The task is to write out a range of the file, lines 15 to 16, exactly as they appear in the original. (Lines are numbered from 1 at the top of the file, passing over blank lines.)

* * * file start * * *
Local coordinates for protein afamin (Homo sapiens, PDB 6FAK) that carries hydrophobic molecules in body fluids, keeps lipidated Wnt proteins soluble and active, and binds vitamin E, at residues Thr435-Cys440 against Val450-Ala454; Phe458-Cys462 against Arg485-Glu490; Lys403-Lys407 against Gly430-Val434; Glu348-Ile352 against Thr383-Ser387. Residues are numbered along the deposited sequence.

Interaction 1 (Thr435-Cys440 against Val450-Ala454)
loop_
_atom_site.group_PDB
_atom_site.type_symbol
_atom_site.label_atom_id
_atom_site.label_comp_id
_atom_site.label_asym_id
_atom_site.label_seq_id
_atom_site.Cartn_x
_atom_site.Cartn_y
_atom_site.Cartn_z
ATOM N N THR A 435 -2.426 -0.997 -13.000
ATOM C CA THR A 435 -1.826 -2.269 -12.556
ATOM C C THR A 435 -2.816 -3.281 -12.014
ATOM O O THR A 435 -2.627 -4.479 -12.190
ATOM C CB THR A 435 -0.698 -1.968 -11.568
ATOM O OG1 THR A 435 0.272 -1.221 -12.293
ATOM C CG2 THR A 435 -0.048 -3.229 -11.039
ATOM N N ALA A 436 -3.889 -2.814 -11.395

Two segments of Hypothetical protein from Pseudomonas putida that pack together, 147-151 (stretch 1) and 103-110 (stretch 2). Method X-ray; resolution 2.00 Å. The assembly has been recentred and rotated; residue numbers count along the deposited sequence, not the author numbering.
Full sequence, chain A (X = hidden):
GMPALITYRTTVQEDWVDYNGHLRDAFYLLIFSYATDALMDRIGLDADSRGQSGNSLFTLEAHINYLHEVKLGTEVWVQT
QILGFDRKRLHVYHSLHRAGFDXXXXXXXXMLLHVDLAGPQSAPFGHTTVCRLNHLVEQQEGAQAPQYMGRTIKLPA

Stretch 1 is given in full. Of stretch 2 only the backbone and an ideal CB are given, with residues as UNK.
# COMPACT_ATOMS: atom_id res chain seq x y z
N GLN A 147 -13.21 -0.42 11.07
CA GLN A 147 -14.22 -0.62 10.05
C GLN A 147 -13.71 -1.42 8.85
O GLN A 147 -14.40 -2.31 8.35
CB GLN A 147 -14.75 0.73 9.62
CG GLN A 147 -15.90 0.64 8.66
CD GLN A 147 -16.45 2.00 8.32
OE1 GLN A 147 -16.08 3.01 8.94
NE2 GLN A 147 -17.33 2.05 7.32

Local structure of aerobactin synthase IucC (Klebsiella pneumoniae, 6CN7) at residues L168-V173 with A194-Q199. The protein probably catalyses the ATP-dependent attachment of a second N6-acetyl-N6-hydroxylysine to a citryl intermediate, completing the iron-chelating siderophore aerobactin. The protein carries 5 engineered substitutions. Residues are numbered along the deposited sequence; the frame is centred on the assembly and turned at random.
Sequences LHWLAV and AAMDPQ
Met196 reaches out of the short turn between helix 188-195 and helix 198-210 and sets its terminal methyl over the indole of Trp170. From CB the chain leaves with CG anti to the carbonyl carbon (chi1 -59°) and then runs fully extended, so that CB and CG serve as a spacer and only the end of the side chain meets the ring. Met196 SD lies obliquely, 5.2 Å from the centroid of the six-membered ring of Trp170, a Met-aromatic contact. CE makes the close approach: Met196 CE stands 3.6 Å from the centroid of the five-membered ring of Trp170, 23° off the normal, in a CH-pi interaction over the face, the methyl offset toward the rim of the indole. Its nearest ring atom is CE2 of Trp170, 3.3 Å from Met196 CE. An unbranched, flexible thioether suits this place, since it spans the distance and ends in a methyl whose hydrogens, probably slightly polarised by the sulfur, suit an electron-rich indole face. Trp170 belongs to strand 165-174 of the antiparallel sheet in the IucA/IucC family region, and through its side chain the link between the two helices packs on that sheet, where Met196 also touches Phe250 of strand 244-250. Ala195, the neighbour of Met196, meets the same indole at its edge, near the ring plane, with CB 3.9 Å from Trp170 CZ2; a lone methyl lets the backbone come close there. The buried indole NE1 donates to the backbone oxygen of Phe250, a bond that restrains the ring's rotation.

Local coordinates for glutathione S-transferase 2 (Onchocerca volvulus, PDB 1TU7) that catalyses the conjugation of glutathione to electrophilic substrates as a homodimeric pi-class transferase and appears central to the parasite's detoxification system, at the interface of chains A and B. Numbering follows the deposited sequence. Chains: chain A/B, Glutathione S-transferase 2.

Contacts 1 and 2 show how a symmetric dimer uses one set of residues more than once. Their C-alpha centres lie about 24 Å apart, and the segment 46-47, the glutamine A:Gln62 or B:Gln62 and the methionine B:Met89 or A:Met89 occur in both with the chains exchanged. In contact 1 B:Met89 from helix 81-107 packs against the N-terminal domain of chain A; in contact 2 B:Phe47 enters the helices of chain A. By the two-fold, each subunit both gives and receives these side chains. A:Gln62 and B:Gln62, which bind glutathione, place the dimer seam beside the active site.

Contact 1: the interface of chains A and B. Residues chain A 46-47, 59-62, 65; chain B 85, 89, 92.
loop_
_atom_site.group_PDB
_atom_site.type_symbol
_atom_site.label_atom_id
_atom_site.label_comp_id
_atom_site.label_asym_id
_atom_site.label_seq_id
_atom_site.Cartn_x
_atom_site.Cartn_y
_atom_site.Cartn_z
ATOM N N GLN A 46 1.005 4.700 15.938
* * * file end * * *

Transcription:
ATOM C C THR A 435 -2.816 -3.281 -12.014
ATOM O O THR A 435 -2.627 -4.479 -12.190